Prevalence and distribution of Escherichia coli O157 among finishing beef cattle supplemented with Lactobacillus-based direct-fed microbials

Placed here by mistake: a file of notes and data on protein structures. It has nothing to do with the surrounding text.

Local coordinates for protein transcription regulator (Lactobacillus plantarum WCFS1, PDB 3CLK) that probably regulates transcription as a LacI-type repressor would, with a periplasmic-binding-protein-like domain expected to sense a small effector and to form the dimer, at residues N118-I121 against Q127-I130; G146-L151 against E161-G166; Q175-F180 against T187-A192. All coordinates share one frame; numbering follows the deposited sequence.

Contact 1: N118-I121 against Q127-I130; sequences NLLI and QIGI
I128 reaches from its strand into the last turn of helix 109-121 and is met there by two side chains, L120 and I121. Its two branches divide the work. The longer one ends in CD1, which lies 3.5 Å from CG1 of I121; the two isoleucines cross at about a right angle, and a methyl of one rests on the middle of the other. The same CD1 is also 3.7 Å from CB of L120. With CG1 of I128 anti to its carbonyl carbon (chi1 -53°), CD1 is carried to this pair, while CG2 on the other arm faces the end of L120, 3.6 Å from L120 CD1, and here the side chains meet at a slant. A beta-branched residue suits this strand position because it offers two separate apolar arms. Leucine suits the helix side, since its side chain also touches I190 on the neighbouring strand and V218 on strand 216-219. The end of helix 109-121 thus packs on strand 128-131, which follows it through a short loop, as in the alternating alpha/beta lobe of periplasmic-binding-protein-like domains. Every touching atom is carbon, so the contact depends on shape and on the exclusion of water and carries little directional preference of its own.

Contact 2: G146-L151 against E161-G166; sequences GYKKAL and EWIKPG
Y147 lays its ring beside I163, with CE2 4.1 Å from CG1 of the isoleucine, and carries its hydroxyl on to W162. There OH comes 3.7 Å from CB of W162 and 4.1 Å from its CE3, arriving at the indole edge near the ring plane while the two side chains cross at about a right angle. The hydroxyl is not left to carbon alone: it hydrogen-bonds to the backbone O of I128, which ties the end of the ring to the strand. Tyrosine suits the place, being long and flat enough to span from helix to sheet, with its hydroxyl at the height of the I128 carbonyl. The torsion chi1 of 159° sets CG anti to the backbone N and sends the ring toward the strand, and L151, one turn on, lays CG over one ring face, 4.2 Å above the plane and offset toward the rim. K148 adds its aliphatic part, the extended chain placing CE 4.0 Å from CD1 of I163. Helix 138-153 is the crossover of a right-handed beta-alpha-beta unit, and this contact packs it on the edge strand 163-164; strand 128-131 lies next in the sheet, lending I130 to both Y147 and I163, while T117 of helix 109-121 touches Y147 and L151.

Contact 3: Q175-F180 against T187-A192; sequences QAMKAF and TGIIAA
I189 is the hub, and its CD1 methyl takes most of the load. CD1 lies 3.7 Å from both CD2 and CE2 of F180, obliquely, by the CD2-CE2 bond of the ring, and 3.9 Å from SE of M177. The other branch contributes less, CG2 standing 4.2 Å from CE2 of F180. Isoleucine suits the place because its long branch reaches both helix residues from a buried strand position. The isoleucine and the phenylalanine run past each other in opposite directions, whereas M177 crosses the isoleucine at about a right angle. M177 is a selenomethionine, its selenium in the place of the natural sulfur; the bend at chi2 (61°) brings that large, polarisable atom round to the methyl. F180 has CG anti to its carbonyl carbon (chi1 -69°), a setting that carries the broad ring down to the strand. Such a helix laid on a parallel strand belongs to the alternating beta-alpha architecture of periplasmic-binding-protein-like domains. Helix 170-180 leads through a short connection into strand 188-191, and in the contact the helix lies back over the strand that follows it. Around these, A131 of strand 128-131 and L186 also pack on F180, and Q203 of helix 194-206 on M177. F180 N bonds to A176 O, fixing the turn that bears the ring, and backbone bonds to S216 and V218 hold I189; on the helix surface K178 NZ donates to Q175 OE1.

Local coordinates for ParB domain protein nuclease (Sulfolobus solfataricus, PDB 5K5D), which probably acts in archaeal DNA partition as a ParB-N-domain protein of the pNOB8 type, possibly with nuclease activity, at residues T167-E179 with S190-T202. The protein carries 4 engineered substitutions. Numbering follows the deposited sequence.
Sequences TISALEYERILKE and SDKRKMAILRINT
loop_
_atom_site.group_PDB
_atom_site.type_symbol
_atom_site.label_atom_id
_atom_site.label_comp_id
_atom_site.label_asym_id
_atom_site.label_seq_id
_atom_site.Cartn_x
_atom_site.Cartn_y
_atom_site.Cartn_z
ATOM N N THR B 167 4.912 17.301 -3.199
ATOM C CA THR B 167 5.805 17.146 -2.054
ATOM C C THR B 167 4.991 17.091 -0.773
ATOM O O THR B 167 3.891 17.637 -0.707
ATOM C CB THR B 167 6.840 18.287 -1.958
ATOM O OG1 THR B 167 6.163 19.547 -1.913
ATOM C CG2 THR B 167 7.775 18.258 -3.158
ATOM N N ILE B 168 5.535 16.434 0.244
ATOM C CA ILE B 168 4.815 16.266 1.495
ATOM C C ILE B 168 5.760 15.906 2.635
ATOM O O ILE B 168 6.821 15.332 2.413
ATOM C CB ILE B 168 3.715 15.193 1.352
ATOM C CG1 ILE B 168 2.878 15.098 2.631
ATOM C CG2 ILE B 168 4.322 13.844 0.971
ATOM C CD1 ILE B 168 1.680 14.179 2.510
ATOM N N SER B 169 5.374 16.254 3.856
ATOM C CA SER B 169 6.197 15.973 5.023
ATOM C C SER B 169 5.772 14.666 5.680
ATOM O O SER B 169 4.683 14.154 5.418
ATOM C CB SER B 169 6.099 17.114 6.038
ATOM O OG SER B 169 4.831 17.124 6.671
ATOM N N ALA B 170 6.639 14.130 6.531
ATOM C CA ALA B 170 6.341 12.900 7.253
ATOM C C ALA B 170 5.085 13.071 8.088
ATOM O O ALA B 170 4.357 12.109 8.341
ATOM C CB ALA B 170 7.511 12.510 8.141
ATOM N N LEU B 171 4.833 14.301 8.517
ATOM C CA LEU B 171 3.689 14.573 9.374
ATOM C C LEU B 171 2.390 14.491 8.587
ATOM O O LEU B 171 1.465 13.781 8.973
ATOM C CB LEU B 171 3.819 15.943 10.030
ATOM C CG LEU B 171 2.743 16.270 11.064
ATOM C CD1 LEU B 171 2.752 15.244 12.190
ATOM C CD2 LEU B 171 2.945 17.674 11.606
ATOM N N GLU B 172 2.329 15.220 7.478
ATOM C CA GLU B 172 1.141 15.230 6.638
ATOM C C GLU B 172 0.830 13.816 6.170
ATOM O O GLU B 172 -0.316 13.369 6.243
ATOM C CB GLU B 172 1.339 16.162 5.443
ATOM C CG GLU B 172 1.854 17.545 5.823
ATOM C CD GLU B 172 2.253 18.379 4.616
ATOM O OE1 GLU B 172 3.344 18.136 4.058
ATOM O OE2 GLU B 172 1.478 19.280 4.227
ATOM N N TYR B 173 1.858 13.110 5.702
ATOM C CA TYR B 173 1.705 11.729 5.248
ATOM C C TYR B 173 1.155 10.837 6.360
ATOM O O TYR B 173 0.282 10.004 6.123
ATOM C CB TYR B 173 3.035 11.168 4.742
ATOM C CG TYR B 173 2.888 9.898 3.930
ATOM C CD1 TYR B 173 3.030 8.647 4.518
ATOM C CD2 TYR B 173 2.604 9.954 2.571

Escherichia coli 0157 has emerged as a prominent food-borne pathogen that is associated with cattle and consumption of beef products. The objectives of this research were: (1) to quantify the prevalence of E. coli 0157 in feces and on hides of finishing beef cattle fed a standard diet and those fed diets supplemented with Lactobacillus acidophilus-based direct-fed microbials (DFM); and (2) to describe the dynamics of within-pen prevalence of fecal shedding ofE. coli 0157 among finishing beef cattle supplemented with the DFM. The DFM used in supplemented diets included various combinations and concentrations of two strains of Lactobacillus acidophilus (NP 51 and NP 45) and Propionibacterium freudenreichii. Overall, cattle receiving a 1 x l09 CFU/steer daily of NP 51 throughout the feeding period were 57% less likely to be shedding a detectable level of E. coli 0157 in their feces compared with those receiving the control diet. When each pen sampling was considered an independent observational unit, zero or one out of five steers were found to be shedding E. coli 0157 in 84% of within-pen prevalence observations. Fecal shedding of E. coli 0157 was not associated with hide contamination on either the pen or individual animal level. The decrease in the overall prevalence of fecal shedding of E. coli 0157 among cattle receiving a high-level dose of NP 51 was a function of a decrease in both the number of animals per pen that were positive and the number of pens with at least one positive animal. Supplementing cattle with Lactobacillus acidophilus strain NP 51 may be an efficacious intervention strategy to control E. coli 0157 in the pre-harvest environment.